Showing posts with label poll. Show all posts
Showing posts with label poll. Show all posts

Tuesday, 25 July 2017

If an Australian federal election was held today......

The sixteenth consecutive Newspoll shows the Labor Party leading the Liberal-Nationals Coalition.

This time by 53 to 47 per cent on a two-party preferred basis calculated on the preference flow at the July 2016 federal election.

The primary vote in this latest poll was: Coalition 36​ (​+1) Labor 37 (+1) Greens 9 (-1) One Nation 9​ (-2) Others 9 (+1)

The survey of 1,677 voters, taken between Thursday 20 July and Sunday 23 July 2017, has a margin of error of 2.4 per cent.

As the two party preferred percentages for Labor and the Coalition have remained unchanged for the last five Newspolls this is what the Australian Parliament might look like:

Swing percentage is based on most recent data from Newspoll on a two party preferred basis
and represents changes in seats for the Coalition and Labor Party only. Data source: Newspoll
The Australian, online, 23 July 2017

Friday, 30 June 2017

June 2017 and another disappointing Newspoll for Turnbull & Co

Political strategists in both the Liberal and National parties must be wondering what else they can possibly do to swing opinion polls in the Coalition's favour.

Terrafret isn’t working its magic as strongly as before, welfare bashing no longer draws the big crowds and, budget measures can’t disguise the general lack of policy direction.

The Australian, 26 June 2017:

The survey of 6843 voters from April to June shows Labor has a commanding lead over the ­Coalition of 53 per cent to 47 per cent in two-party terms at a ­national level and in every state except South Australia, where it has an even bigger advantage……

Support for Labor has increased from 39 to 42 per cent in Western Australia on first preferences in the past quarter, adding to a trend over the past year to make this one of Labor’s strongest states, compared to being one of the weakest at the last election.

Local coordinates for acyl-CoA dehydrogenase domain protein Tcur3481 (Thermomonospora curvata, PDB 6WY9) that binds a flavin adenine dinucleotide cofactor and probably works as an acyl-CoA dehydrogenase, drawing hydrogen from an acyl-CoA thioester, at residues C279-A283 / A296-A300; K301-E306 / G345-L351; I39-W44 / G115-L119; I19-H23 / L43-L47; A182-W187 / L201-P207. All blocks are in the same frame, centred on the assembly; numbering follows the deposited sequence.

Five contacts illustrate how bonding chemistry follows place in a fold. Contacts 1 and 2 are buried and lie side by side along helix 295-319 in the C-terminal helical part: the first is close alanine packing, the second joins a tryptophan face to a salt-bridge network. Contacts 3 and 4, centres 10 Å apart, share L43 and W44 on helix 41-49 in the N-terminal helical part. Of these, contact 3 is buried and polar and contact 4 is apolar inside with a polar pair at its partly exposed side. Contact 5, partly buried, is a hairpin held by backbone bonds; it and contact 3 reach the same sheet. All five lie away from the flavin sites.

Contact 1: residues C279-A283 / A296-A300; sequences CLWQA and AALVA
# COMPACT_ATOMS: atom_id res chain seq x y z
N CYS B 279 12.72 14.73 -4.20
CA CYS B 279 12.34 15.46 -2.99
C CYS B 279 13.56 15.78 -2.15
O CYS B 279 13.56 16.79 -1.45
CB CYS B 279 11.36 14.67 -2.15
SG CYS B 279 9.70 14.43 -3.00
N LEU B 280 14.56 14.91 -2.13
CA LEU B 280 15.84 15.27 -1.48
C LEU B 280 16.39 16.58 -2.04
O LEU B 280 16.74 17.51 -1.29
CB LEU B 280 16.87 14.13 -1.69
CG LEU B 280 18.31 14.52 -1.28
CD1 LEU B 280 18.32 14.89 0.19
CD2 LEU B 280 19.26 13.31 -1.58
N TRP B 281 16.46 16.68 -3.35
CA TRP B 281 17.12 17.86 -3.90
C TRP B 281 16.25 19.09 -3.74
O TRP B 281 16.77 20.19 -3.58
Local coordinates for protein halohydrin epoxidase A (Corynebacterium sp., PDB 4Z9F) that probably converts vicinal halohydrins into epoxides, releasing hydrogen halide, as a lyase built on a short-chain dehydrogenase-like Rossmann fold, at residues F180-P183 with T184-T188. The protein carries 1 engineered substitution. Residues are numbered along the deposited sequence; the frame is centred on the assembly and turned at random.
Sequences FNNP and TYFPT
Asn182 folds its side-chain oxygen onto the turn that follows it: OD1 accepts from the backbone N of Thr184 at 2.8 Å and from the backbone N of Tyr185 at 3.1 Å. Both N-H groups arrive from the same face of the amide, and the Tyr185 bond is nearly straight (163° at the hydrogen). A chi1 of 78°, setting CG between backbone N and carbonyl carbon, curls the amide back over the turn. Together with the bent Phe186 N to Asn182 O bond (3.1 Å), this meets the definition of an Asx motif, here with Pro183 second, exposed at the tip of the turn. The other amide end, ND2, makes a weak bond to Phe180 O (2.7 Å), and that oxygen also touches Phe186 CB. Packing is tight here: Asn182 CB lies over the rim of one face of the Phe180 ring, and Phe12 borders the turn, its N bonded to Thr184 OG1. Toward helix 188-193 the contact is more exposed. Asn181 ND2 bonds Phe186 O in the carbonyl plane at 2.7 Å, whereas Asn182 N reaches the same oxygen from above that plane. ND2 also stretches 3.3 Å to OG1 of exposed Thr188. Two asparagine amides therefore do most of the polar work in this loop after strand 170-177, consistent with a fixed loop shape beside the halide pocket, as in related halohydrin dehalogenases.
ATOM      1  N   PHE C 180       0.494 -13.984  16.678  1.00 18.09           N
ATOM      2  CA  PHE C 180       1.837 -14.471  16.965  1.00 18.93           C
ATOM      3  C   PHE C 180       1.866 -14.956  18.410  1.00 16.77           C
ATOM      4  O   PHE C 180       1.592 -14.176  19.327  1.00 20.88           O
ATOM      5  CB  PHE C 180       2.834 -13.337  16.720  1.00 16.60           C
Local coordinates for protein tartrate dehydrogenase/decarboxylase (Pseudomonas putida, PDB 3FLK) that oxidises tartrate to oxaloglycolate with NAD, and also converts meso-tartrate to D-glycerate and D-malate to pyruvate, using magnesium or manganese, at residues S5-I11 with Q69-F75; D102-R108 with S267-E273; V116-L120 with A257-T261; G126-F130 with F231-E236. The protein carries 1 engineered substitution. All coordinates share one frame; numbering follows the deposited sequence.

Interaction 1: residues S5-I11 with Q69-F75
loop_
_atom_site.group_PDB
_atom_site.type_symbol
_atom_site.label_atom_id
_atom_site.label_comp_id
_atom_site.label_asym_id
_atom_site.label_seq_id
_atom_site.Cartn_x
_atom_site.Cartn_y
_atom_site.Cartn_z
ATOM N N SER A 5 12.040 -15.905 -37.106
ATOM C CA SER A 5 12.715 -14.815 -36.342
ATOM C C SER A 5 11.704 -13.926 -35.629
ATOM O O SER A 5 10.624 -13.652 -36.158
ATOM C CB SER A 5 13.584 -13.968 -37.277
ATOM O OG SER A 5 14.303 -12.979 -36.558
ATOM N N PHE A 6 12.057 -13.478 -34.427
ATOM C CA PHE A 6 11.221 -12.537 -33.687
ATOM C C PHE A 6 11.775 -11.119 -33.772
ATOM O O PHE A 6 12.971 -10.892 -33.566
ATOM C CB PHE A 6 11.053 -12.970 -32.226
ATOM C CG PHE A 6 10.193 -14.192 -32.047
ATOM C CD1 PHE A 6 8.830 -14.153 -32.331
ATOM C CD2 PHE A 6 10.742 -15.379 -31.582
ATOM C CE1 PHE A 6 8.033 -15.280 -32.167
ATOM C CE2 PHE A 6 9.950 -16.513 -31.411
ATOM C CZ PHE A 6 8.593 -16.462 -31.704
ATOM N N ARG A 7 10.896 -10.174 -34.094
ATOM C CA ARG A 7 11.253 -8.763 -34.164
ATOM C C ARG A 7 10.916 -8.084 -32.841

While Labor’s primary-vote support in WA has surged almost 10 percentage points since the July election, the Coalition’s support has fallen by nine percentage points to 40 per cent……

The Coalition’s primary vote in Queensland has fallen from 43.2 per cent at the last election to 33 per cent in the quarterly Newspoll survey, the biggest slump in any state for the government.

While Queensland voters shifted against the government in the six months after the election, the Coalition’s support in South Australia remained steady until ­December and then fell from 35 to 29 per cent in primary terms……

The rise of One Nation has eroded the Coalition’s support in most states while Labor has tended to hold ground or slightly increase its appeal in each battleground, with its primary vote rising from 34.7 per cent at the election to 36 per cent in this quarterly Newspoll, unchanged from the previous three months…..

Friday, 28 April 2017

SENSIS: small business support for Federal Government lowest under Turnbull at -2 points

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 Medianet Release

28 Apr 2017 5:00 AM AEST - Business support for Federal Government now negative; lowest under Turnbull

Business support for Federal Government now negative; lowest under Turnbull

28 April 2017: Support for the Federal Government among small and medium businesses (SMBs) has fallen into negative territory and to the lowest level since Malcolm Turnbull took over as Prime Minister, according to the latest Sensis Business Index (SBI) survey.

The net balance fell four points this quarter (+2 to -2). This score is calculated by comparing the number of SMBs that feel supported by the Federal Government's policies (14%) to the number that do not feel supported (16%).

Sensis Chief Executive Officer, John Allan said: "After Malcolm Turnbull took over as Prime Minister in 2015 we saw confidence in the Government rise, with businesses telling us they were optimistic about the change."

"Since then the Government's approval rating has fallen nine points and is 20 points lower than the highest score we saw under Tony Abbott, following the pro-business Federal budget of 2015. To find a lower score we need to go back to the March 2015 survey, which was taken after Tony Abbott had survived a leadership spill.

"While perceptions of the economy remain strong, less than one in seven businesses have faith in the Government's policies, with the biggest concerns being excessive bureaucracy and red tape, as well as there being too much of a focus on the interests of big business," he said.